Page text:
I was talking to a friend who revealed to me that someone in her family has to undergo an open heart procedure. As I sat in the living room listening to her explain to me the situation, I couldn’t help hearing the fear in her voice. My only response was, “How are you?” to which she responded “sacred.”
As the conversation drifted from my mind due to the cares of the day, I eventually remembered the fear I heard in her voice as she told me the story. Her fear mirrors mine as I see myself on God’s operating table once again.
The most common type of open heart surgery is coronary artery bypass. During the procedure, a healthy artery or vein is grafted (attached) to the person’s blocked artery. As a result, the attached artery will bypass the blocked one to bring fresh blood to the heart.
This is the process of how God purges our hearts of toxins. While in God’s operating room, he puts us on the table and opens our chest cavity. Afterwards, he attaches his word and spirit to our blockages to allow freedom to flow. Unfortunately, though, we’ve become so acquainted with our blockages that even if the surgery is for the best, it produces fear.
My friend’s emotions mirror my own as God operates on me. While I know that over time I’ve hidden things in the arteries of my heart that have caused love to stop flowing, I don’t remember what openness feels like anymore. What if I am unblocked and I don’t manage the recovery well? What if the stress of the procedure causes me to faint? What if I become better?? More willing to love? To forgive?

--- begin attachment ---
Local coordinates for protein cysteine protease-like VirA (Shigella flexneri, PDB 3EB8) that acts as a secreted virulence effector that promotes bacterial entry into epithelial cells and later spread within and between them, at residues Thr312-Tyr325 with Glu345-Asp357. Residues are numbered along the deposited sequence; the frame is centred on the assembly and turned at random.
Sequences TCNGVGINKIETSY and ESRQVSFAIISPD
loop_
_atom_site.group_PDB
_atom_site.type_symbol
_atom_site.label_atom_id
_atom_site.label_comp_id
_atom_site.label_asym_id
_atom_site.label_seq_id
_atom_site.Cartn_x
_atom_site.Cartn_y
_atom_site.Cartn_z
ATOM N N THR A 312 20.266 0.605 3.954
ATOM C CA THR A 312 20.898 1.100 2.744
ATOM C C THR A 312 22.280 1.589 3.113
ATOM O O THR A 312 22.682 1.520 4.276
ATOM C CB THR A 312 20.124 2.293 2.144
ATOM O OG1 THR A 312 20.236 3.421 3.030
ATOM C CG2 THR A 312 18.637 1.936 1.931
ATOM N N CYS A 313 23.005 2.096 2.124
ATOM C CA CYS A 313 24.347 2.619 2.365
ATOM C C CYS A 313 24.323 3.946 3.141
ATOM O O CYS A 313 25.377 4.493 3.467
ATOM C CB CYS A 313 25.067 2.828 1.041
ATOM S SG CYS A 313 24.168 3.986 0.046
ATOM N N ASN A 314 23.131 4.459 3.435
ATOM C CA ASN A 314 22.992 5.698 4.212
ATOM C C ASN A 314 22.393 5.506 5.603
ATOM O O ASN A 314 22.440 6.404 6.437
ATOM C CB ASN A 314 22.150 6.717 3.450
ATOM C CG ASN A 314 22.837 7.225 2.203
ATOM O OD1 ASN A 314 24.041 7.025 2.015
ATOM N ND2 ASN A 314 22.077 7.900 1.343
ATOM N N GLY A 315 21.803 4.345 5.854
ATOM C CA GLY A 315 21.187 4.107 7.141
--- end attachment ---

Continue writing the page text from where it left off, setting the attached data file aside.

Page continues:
Yes I want to be better and experience total freedom but at what cost? Will my freedom require me to lose friends? Acquaintances? My present? Will it further separate me from my peers? Will it demand that I have a spirit of excellence?
Matthew 5:8 says that only the purpose in heart will see God, and perhaps I’ve blinded myself by the fear of my past that I’ve skewed my perception of wholeness. It’s interesting the ways in which we make allowance for our dysfunction. The way that we make accommodations for behaviors for so long that we struggle to get out of our own cages. How long are we willing to remain there?
The grafting of the Holy Spirit will cost you something. You will have to recover, but not alone. I’m learning as I undergo my spiritual surgical procedure that God puts us on the operating table for a reason. He opens our hearts to allow us to live and live freely. He will remove our heart of stone and give us a heart of flesh (Ezekiel 36:26), but we have to be willing to experience the discomfort of healing.